This month (September 2022), the Irish Data Protection Commission (DPC) issued a decision which included the imposition of a fine on Meta related to its social media platform, Instagram. The Meta fine was issued by the DPC following input from Supervisory Authorities from other EU Member States into the DPCs draft decision and a subsequent Binding Decision issued by the EDPB. This article outlines the Irish DPC’s position alongside the objecting Supervisory Authorities, and the EDPB’s subsequent findings, specifically on the scale of the infringement and the associated scale of the fine.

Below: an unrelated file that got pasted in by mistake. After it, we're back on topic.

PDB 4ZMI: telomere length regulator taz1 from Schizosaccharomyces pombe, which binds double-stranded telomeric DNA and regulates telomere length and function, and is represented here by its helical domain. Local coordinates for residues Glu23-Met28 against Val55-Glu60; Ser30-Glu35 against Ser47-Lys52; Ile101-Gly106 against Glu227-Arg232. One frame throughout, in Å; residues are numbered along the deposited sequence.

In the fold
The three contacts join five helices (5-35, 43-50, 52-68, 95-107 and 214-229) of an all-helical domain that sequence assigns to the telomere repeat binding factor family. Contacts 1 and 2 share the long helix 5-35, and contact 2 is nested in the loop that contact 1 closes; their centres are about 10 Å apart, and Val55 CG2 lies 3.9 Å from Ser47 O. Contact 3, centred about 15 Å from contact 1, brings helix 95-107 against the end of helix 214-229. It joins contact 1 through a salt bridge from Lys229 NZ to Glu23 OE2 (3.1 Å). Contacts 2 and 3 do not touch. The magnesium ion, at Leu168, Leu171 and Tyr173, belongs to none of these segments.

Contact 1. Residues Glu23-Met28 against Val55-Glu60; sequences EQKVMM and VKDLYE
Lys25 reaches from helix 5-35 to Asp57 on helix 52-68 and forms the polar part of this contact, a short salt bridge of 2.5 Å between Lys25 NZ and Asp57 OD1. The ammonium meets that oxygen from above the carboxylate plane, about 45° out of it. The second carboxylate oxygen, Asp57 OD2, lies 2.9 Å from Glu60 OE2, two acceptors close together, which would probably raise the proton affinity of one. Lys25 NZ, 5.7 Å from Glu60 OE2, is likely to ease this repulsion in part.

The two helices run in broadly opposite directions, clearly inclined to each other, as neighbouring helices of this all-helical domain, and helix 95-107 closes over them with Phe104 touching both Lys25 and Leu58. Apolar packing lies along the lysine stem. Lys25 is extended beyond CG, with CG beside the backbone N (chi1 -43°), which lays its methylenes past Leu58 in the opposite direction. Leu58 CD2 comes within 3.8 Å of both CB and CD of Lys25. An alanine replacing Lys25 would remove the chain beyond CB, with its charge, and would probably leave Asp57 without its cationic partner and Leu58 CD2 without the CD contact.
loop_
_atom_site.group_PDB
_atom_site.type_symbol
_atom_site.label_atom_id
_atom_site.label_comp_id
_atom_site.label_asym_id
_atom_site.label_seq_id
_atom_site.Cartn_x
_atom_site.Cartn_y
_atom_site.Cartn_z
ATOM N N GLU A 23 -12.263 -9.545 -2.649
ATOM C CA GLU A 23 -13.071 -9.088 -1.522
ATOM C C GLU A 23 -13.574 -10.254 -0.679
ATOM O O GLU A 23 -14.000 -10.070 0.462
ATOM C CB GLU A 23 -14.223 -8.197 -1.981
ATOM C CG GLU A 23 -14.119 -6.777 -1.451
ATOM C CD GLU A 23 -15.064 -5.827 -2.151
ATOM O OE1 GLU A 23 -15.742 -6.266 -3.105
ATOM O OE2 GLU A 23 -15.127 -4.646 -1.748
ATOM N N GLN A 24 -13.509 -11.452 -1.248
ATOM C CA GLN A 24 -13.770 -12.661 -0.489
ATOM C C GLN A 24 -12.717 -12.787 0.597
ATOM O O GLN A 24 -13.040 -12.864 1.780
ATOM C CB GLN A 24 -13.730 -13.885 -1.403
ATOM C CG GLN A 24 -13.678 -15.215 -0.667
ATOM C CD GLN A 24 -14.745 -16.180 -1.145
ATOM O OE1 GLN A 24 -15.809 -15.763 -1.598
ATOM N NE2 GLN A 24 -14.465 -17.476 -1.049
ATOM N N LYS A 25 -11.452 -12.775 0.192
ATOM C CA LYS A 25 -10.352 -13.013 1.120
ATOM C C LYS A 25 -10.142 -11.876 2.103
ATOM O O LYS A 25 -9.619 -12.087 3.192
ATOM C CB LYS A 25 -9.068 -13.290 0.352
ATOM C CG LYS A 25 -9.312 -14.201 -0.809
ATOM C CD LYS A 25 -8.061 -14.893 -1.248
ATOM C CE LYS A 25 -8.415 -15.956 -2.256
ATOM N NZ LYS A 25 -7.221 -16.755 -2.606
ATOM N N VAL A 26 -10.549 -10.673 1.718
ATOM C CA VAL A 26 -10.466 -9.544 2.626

With respect to the scale of the infringement, this specifically relates to whether Instagram (and Meta, the parent company of Instagram) processed children’s contact data lawfully. The details of the processing in question are as follows. In 2016, Instagram included an option for all users, regardless of age, to switch from a personal account to a business account. As part of a business account, certain contact information (specifically email address and/or telephone number) would be made publicly available on the Instagram platform as part of a “Contact” function for the business account. Until September 2019, when switching to a business account, the contact information was pre-filled, based on the information provided by the user when they first registered, and business account users were required to publish some publicly-available contact information (regardless of age). As a result, child users who intentionally or unintentionally switched to a business account before September 2019 had their contact details publicly displayed. Consequently, the DPC opened an investigation into Instagram in September 2020.